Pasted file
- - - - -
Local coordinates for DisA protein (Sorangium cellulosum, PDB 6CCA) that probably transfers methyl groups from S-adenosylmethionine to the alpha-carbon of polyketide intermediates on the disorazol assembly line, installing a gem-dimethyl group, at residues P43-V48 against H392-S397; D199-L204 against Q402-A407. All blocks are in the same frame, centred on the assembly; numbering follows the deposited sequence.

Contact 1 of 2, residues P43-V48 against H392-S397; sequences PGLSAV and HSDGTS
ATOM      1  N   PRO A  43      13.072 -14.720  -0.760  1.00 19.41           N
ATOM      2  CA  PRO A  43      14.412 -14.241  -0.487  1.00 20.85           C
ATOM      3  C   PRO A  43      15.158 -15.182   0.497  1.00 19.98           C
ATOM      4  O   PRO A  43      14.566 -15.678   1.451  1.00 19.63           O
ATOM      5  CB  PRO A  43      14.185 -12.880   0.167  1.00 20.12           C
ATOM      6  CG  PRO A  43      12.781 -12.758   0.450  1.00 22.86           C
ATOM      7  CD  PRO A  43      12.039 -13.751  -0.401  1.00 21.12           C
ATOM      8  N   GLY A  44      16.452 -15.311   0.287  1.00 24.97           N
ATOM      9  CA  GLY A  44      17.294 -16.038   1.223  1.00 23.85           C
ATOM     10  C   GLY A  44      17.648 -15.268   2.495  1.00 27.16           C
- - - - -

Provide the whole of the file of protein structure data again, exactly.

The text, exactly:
Local coordinates for DisA protein (Sorangium cellulosum, PDB 6CCA) that probably transfers methyl groups from S-adenosylmethionine to the alpha-carbon of polyketide intermediates on the disorazol assembly line, installing a gem-dimethyl group, at residues P43-V48 against H392-S397; D199-L204 against Q402-A407. All blocks are in the same frame, centred on the assembly; numbering follows the deposited sequence.

Contact 1 of 2, residues P43-V48 against H392-S397; sequences PGLSAV and HSDGTS
ATOM      1  N   PRO A  43      13.072 -14.720  -0.760  1.00 19.41           N
ATOM      2  CA  PRO A  43      14.412 -14.241  -0.487  1.00 20.85           C
ATOM      3  C   PRO A  43      15.158 -15.182   0.497  1.00 19.98           C
ATOM      4  O   PRO A  43      14.566 -15.678   1.451  1.00 19.63           O
ATOM      5  CB  PRO A  43      14.185 -12.880   0.167  1.00 20.12           C
ATOM      6  CG  PRO A  43      12.781 -12.758   0.450  1.00 22.86           C
ATOM      7  CD  PRO A  43      12.039 -13.751  -0.401  1.00 21.12           C
ATOM      8  N   GLY A  44      16.452 -15.311   0.287  1.00 24.97           N
ATOM      9  CA  GLY A  44      17.294 -16.038   1.223  1.00 23.85           C
ATOM     10  C   GLY A  44      17.648 -15.268   2.495  1.00 27.16           C